It’s even better if you’re able to pick a spot in your backyard, that way as your child grows, he or she can look at their tree or trees with a sense of pride and accomplishment.

Plan a Picnic



It may not sound very earth day-ish at first, but a fun picnic has a lot of potential for an activity with your toddler. Find a quiet place in nature, or even a park, and enjoy an outdoor lunch and some games. These days not many children spend time just appreciating nature.

When they’re outside they are usually on playgrounds, or riding bikes, or some other activity. There’s nothing wrong with any of these things of course, but just enjoying nature on her own terms will give your child an appreciation for nature for natures sake. Let them take the time to hear the birds chirping, the insects calling out to one another, from croaking, whatever natural sights and sounds present themselves.

Go on a Scavenger Hunt

This is one of my favorite activities for Earth Day. Take your child to the park, or even your own backyard and give them a list of things to hunt for. Items you can use are flowers, pine cones, maple leaves (or any other tree leaf), sticks, rocks, whatever is age appropriate for them. If you’re feeling extra adventurous you can invite some friends to participate and make lists for each other so it’s a surprise for you as well.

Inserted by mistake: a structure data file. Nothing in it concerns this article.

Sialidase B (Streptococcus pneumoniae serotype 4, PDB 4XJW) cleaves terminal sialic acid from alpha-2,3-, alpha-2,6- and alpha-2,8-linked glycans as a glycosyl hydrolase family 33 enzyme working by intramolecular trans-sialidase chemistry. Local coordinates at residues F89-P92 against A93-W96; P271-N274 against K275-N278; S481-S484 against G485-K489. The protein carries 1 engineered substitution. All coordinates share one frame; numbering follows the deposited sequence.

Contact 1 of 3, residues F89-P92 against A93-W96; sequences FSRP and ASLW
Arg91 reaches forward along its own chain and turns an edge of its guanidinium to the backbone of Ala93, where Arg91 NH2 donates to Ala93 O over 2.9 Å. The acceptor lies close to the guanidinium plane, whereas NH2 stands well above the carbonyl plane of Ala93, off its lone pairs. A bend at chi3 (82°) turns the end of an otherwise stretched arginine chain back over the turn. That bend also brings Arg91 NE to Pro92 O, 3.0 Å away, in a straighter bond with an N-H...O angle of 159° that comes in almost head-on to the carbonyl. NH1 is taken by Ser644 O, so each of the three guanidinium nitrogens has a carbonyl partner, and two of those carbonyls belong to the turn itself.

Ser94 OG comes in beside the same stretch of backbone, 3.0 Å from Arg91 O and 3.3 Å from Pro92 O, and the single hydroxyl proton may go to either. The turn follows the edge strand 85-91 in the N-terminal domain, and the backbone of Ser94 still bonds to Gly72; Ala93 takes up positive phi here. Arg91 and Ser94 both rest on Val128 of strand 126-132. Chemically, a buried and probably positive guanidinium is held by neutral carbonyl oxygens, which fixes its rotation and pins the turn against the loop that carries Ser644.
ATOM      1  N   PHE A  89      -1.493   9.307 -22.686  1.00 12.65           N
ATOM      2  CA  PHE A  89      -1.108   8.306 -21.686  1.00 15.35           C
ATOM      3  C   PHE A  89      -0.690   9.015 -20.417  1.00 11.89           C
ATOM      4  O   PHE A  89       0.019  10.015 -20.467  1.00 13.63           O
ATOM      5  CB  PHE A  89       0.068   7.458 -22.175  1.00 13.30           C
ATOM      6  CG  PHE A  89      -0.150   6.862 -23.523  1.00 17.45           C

Sort Recyclable Materials

Often times, children have a natural desire to be helpful. You can use that to the earth’s advantage by making recycling bins and showing your toddler how to sort them. Make bins for aluminum, glass, plastics, and papers and then help your child practice putting the waste item in the appropriate container.

What some people find to be a chore may actually be a form of entertainment for your toddler. If more Americans chose to recycle their waste we’d not only see a reduction in landfills, we’d help conserve the natural resources of the planet, this reducing the negative impact on huge populations of wild life and vast stretches of wild ecosystems.

Humans often love to boast about being at the top of the food chain. While that may depend on your present location and circumstances, it does invoke a sacred responsibility to also be earth’s greatest champions.

How far you take that responsibility is of course entirely up to you, but if everyone pitched in just a little, the impact would be profound for the planet. By teaching our children at an early age how much of an influence we can have on the environment, both good and bad, we are securing a better future not only for our children, but for all of the planet.